One afternoon, a researcher walked into his lab at Northeastern’s Marine Science Center and saw something shocking: A competitive sexual frenzy was happening right before his eyes, with individuals wrestling and sparring for dominance. The participants? A cluster of shipworms—marking the first time this unusual sexual behavior has been observed and documented.
Shipworms are fleshy, worm-like mollusks that use their shells to carve into unprotected logs, driftwood, docks, and ships and make themselves at home. Once burrowed, the wood-eating clams stay put, slowly eating through their own habitats (and causing billions of dollars of damage to wooden structures in the oceans).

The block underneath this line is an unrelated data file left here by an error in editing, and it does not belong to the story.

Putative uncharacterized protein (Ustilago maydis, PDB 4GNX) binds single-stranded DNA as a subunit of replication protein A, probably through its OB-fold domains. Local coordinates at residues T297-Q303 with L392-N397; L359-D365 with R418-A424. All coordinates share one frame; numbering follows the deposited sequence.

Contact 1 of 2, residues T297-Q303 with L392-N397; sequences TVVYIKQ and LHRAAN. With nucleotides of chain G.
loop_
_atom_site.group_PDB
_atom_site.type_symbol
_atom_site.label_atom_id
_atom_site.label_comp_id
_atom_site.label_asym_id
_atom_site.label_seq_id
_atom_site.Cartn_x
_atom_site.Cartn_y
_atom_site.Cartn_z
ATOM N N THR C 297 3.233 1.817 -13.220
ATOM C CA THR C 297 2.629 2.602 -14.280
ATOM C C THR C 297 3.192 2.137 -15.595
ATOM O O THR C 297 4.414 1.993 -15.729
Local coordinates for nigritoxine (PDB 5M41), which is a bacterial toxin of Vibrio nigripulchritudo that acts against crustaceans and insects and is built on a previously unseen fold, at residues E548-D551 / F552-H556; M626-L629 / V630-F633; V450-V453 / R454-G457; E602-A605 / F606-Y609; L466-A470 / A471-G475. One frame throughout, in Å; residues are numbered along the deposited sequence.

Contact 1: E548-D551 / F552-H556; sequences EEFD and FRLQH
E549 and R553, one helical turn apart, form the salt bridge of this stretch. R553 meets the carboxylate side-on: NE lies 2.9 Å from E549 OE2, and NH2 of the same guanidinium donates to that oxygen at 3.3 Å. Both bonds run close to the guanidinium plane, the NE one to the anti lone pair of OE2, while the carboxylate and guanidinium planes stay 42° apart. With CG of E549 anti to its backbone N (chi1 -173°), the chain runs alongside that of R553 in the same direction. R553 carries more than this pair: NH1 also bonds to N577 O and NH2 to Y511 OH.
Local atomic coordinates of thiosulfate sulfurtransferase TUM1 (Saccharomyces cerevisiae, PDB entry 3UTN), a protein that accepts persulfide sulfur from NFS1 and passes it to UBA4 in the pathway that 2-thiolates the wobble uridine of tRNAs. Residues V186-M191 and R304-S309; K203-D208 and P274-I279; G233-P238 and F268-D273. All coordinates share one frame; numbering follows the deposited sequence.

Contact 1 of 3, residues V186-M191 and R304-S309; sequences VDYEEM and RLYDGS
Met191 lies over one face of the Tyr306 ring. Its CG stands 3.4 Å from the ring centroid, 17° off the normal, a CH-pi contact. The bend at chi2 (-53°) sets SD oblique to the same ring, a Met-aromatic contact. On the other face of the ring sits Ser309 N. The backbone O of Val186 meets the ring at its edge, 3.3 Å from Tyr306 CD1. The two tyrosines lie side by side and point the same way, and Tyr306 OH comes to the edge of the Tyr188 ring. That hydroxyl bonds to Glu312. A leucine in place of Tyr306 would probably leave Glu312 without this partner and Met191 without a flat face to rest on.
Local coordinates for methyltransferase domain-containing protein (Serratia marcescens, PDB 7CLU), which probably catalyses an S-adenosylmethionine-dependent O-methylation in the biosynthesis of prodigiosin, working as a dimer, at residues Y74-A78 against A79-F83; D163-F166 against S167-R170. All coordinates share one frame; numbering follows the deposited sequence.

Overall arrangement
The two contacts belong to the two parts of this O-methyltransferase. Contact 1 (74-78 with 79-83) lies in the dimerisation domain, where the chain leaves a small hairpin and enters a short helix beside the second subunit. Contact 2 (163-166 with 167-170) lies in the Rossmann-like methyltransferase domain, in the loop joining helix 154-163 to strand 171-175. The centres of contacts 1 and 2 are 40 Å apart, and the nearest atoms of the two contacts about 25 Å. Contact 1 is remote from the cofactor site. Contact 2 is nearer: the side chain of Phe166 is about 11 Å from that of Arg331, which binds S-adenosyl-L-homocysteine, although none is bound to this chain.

Shipworms have two snorkel-like siphons that are used to bring water in and expel waste. These siphons are the only part of the clam that protrudes from its wooden home.
But, as it turns out, that’s not all those siphons are good for.
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